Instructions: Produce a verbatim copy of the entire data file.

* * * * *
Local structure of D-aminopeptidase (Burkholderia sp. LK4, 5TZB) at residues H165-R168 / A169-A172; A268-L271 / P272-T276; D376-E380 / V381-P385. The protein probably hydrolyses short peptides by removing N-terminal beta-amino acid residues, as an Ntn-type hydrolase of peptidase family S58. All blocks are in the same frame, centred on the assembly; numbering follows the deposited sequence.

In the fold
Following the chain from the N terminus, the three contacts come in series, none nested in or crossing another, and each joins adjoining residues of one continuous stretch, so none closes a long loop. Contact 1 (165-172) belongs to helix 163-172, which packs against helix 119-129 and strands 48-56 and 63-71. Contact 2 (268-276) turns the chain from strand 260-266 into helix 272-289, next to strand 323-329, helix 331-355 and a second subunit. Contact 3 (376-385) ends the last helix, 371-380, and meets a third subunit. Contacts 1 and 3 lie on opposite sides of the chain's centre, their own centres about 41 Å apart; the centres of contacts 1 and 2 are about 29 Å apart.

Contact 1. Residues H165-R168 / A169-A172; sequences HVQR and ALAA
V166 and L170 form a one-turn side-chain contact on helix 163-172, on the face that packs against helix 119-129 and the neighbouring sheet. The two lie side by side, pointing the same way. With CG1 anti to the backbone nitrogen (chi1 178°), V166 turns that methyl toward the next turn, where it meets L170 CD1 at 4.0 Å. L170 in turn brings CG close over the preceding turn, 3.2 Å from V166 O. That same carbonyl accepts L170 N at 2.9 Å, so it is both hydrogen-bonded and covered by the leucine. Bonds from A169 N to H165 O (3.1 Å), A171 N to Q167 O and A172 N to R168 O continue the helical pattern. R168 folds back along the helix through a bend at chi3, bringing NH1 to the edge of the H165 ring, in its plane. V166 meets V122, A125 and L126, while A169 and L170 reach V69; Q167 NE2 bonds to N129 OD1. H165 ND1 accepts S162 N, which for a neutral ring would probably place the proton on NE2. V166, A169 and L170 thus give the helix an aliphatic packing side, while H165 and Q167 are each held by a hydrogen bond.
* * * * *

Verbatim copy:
Local structure of D-aminopeptidase (Burkholderia sp. LK4, 5TZB) at residues H165-R168 / A169-A172; A268-L271 / P272-T276; D376-E380 / V381-P385. The protein probably hydrolyses short peptides by removing N-terminal beta-amino acid residues, as an Ntn-type hydrolase of peptidase family S58. All blocks are in the same frame, centred on the assembly; numbering follows the deposited sequence.

In the fold
Following the chain from the N terminus, the three contacts come in series, none nested in or crossing another, and each joins adjoining residues of one continuous stretch, so none closes a long loop. Contact 1 (165-172) belongs to helix 163-172, which packs against helix 119-129 and strands 48-56 and 63-71. Contact 2 (268-276) turns the chain from strand 260-266 into helix 272-289, next to strand 323-329, helix 331-355 and a second subunit. Contact 3 (376-385) ends the last helix, 371-380, and meets a third subunit. Contacts 1 and 3 lie on opposite sides of the chain's centre, their own centres about 41 Å apart; the centres of contacts 1 and 2 are about 29 Å apart.

Contact 1. Residues H165-R168 / A169-A172; sequences HVQR and ALAA
V166 and L170 form a one-turn side-chain contact on helix 163-172, on the face that packs against helix 119-129 and the neighbouring sheet. The two lie side by side, pointing the same way. With CG1 anti to the backbone nitrogen (chi1 178°), V166 turns that methyl toward the next turn, where it meets L170 CD1 at 4.0 Å. L170 in turn brings CG close over the preceding turn, 3.2 Å from V166 O. That same carbonyl accepts L170 N at 2.9 Å, so it is both hydrogen-bonded and covered by the leucine. Bonds from A169 N to H165 O (3.1 Å), A171 N to Q167 O and A172 N to R168 O continue the helical pattern. R168 folds back along the helix through a bend at chi3, bringing NH1 to the edge of the H165 ring, in its plane. V166 meets V122, A125 and L126, while A169 and L170 reach V69; Q167 NE2 bonds to N129 OD1. H165 ND1 accepts S162 N, which for a neutral ring would probably place the proton on NE2. V166, A169 and L170 thus give the helix an aliphatic packing side, while H165 and Q167 are each held by a hydrogen bond.